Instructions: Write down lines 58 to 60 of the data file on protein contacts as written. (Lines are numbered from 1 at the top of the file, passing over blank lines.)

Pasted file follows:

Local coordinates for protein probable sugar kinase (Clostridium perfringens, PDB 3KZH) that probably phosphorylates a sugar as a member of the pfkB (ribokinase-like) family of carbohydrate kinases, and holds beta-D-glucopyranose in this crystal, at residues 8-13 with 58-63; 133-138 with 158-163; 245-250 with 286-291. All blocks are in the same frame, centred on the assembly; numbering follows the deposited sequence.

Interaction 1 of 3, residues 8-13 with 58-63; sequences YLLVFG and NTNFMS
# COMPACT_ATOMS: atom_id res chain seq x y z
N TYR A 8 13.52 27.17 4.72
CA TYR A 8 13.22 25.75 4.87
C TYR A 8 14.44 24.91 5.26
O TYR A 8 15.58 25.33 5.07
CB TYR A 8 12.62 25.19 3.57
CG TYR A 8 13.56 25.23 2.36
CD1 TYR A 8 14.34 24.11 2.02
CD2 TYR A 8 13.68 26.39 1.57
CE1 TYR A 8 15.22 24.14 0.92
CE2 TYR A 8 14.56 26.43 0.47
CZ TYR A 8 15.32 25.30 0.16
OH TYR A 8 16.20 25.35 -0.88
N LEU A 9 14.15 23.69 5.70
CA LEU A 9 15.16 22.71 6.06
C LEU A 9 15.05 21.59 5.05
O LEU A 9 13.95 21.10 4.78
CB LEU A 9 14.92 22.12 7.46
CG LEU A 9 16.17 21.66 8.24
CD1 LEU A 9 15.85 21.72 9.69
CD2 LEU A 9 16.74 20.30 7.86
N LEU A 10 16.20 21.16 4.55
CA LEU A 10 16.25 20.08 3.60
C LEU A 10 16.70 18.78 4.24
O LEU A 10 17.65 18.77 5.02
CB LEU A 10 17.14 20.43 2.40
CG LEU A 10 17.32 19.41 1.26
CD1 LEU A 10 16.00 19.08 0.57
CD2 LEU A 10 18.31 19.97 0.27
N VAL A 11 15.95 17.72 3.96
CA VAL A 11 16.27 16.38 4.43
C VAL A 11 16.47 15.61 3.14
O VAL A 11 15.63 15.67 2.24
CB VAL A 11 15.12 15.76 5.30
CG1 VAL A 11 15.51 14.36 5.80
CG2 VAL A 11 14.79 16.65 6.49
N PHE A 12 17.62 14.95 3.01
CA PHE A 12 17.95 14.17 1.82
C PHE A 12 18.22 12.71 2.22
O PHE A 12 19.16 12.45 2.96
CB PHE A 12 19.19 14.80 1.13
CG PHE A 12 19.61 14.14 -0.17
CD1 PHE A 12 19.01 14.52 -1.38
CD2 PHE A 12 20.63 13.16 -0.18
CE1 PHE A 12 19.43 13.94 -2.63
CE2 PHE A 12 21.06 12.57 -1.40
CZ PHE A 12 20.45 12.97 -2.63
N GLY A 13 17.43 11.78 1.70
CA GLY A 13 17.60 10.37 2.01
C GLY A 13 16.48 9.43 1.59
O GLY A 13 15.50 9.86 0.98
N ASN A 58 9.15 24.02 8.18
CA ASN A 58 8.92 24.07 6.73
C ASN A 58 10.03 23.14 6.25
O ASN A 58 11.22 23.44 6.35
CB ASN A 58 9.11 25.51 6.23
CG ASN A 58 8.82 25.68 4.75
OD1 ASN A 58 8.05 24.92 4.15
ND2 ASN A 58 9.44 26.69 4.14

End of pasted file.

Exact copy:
CB ASN A 58 9.11 25.51 6.23
CG ASN A 58 8.82 25.68 4.75
OD1 ASN A 58 8.05 24.92 4.15